NAIROBI, February 12 – If all goes according to plan, Nairobi will be invaded by athletes from across the continent during the 17th CAA African Championships in Athletics.
Tentatively, the event shall run from July 28 to August 1. The use of probability here is because as late as Thursday, the event’s Local Organising Committee (LOC) chairman, Isaiah Kiplagat, was still talking of the ‘event being lost’ following the alleged reluctance by Directorate of Personnel Management to sanction payment to technical officials required for the championship sourced outside government circles.
However, we shall not dwell on the politics that have seen the event endure more false starts than allowed in the sport it is seeking to celebrate.
Assuming there will be an opening ceremony on July 28, the task will be on Kenyan competitors to put up a show deserving their status as the ‘Brazil of African athletics’.
While no one can doubt mid and long distance runners who line up in the famed red, green and black strip will be among the medals, the nation is seeking to augment the medal tally through sprint, barrier, field and combined events.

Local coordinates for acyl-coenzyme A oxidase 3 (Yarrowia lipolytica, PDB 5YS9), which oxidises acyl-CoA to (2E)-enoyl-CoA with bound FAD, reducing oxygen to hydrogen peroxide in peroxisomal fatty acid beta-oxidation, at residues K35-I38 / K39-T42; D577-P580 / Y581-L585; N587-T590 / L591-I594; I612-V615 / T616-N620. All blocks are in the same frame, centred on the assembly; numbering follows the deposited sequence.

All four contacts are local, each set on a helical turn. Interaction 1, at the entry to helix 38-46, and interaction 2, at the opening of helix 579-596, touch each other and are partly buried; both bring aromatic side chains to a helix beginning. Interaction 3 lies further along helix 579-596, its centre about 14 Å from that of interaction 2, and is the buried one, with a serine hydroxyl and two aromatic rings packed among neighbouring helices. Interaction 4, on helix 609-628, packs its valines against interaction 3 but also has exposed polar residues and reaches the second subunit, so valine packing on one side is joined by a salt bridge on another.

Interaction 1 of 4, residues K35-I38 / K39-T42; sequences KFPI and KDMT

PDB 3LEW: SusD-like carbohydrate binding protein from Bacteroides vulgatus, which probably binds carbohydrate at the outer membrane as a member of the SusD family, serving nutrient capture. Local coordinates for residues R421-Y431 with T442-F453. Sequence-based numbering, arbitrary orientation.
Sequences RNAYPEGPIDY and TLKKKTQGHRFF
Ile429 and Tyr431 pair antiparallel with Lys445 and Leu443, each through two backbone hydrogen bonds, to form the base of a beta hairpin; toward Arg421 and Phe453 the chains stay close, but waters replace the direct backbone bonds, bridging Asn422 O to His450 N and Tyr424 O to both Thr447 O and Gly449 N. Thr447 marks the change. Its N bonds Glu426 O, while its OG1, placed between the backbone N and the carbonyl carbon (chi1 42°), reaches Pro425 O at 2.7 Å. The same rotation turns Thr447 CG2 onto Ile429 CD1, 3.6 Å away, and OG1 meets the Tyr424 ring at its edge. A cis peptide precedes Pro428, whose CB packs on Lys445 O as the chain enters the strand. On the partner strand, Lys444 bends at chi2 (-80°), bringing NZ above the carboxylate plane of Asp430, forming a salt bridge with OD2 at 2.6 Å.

The noble target is not without foundation since the country has given the continent some of the finest sprint, barrier, field and combined event athletes over the years.
They include Daniel Kimaiyo who won the 400m Hurdles gold at the inaugural AAC in 1979, Jacinta Serete (Long jump gold 1983), 4X400m Relay men (gold 1979/82/ 85/ 89/ 93 and 2006), 4X400m Relay (gold 1982, 84) and Seraphina Nyauma (women Javelin gold 1990/92).
Others are Ruth Atuti (women 400m gold, 1982/84), Alice Adala (women 100m gold 1982), Charles Kokoyo (Decathlon gold 1982) and double Shot Put gold winner Robert Welikhe (1989/90).
However, since the turn of the century, Kenya has dimmed as a force in sprint and field events such that at the last edition at Addis Ababa, Ethiopia in 2008 Kenya only won a couple of silver and a bronze medals.
Florence Wasike (women Heptathlon) and the women’s 4X400m Relay team anchored by a certain Pamela Jelimo accounted for silver medals while Sammy Keskeny took bronze in the men’s Javelin competition got medals.
As Kenya prepares to welcome Africa, Athletics Kenya (AK) was jolted to address the urgent need to improve training standards for sprinters and field athletes pledging to pour money.
That was towards the end of last year and almost a month into 2010, this website ventured out to access how what is turning out to be the cursed lot of Kenyan athletics is doing.
The venue is Nairobi West Prisons grounds off Langata Road where as the simmering rays of the morning January sun that is back with vengeance after flood rains delayed its emergence descend on the murram-tracked pitch.